Other Assistants have since come around to this feature, but at the time of release, this was a major advancement. When it comes to more complex strings of conversational questions, Google Assistant still excels over its closest competitor, Siri.
What can you do with Google Assistant?
Google Assistant can perform a huge range of functions that aim to make your life a little easier. From basic to complex, the list is growing all of the time. Below is a general overview of what you can do with Google Assistant.
As mentioned above, you can query the Assistant for details about the weather, just like every other assistant available. You can get the forecast for the day, the week, or up to 10 days in advance. Since Google remembers your last question, you can continue your prompts with “what about tomorrow?” or “how about this weekend?”. You can also be more conversational about it, as it will answer questions like “Will I need an umbrella today?”
Using Google’s access to your location data, Google Assistant can get real-time traffic information before you head out for your commute to work. If you have your home and work locations saved in your Google account, you can ask “How long will it take me to get to work?” or “What’s the traffic like on my way to work?”. You can also ask Google to find the best way to get to work or home, and based on current traffic patterns, it will suggest a route.
“Hey, Google. What’s on my agenda for the day?”
Google Assistant is fully integrated with Google Calendar. If you use the service, you’ll be happy to know the virtual assistant can rattle off what’s on your agenda for the day. You can also add events with Google Assistant, though the process is a little complicated. If you just want a quick rundown of what’s on your schedule for the day, just ask the Assistant “Hey, Google. What’s on my agenda for the day?”. You can also substitute “day” for “week” or ask for a specific date.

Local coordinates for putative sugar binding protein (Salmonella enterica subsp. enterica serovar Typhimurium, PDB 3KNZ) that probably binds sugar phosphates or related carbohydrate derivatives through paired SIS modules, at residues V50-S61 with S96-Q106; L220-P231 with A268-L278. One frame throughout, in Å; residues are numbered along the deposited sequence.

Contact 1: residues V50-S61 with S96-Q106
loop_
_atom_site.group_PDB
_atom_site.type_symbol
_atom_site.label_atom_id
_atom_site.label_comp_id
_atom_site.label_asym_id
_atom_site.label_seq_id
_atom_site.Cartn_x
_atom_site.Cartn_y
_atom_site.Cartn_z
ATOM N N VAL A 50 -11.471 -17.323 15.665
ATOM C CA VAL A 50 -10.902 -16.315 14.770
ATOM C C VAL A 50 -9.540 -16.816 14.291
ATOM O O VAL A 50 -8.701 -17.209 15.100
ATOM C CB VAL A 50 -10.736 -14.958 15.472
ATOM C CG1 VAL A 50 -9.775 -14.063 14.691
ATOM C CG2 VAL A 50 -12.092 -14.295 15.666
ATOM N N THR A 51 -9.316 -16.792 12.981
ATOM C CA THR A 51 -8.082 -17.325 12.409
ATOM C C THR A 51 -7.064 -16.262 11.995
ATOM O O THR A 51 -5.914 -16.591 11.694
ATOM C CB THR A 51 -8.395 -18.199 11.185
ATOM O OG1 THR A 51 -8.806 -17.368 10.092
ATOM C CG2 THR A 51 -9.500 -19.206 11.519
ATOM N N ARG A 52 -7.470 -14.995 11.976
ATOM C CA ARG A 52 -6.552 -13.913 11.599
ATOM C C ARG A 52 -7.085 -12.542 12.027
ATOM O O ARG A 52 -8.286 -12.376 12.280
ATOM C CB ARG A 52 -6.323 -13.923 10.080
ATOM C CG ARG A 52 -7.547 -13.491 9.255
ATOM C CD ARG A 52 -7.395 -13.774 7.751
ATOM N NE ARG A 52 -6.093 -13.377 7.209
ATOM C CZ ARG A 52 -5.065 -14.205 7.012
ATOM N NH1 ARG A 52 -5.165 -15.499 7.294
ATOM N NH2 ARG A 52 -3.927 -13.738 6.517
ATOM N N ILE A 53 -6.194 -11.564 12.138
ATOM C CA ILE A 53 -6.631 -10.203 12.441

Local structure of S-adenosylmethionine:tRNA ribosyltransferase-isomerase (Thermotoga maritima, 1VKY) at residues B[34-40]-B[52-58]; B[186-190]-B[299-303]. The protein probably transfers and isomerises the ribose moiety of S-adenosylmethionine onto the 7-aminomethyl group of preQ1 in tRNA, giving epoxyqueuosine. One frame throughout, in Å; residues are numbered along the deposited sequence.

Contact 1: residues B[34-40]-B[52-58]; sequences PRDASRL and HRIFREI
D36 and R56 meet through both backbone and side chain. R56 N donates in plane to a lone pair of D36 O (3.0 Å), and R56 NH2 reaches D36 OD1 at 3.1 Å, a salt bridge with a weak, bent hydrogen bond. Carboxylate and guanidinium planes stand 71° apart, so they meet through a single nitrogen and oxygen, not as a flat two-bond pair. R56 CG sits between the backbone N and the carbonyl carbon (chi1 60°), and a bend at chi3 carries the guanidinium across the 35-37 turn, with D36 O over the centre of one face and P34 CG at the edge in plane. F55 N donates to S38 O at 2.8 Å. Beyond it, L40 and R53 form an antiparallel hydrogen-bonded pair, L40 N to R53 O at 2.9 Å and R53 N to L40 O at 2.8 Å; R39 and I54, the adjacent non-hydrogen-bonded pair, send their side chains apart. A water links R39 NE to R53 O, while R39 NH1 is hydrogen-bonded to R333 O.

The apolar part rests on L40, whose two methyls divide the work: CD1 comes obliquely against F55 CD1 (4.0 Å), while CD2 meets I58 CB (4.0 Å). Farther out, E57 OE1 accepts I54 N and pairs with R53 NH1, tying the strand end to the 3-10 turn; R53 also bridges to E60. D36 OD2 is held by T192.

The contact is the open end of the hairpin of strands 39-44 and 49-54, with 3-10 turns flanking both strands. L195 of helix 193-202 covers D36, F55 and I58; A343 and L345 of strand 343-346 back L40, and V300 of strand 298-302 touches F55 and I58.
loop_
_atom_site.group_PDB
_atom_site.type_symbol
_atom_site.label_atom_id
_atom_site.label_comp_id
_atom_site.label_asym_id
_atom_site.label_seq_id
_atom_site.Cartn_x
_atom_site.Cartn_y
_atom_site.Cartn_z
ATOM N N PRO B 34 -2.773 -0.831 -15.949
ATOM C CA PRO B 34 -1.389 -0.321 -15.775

Google has been able to help you with reminders for some time, but Assistant makes the process more conversational. Just tell Google “Set a reminder to pick up milk.” and from there it will prompt you to complete the reminder with details about time and location. Your reminders are also presented to you when you ask Google about your day’s agenda. Google Assistant will list your calendar events and then say “Don’t forget to pick up milk at 5:00 pm.”
When Google Now first picked up in popularity, it lacked the ability to perform many device (phone) functions. With Google Assistant, you now have more control over your device by using your voice. You can ask the Assistant to take a selfie, turn on your flashlight, increase your screen brightness, decrease the volume, or even interact with apps on your phone. Though, realistically, some of these actions are just easier with your fingers.
“Hey, Google. Cheer me up.”
Besides controlling the device that Google Assistant actually lives on, you also can use it control other smart devices around your house. With the Google Home app and a connected device such as Nest, Phillips Hue, and Chromecast, you can be the master of your domain using just your voice. You can also set “moods” in the Google Home app. Programming your devices to perform certain actions when these moods are triggered adds convenience the assistant’s voice controls.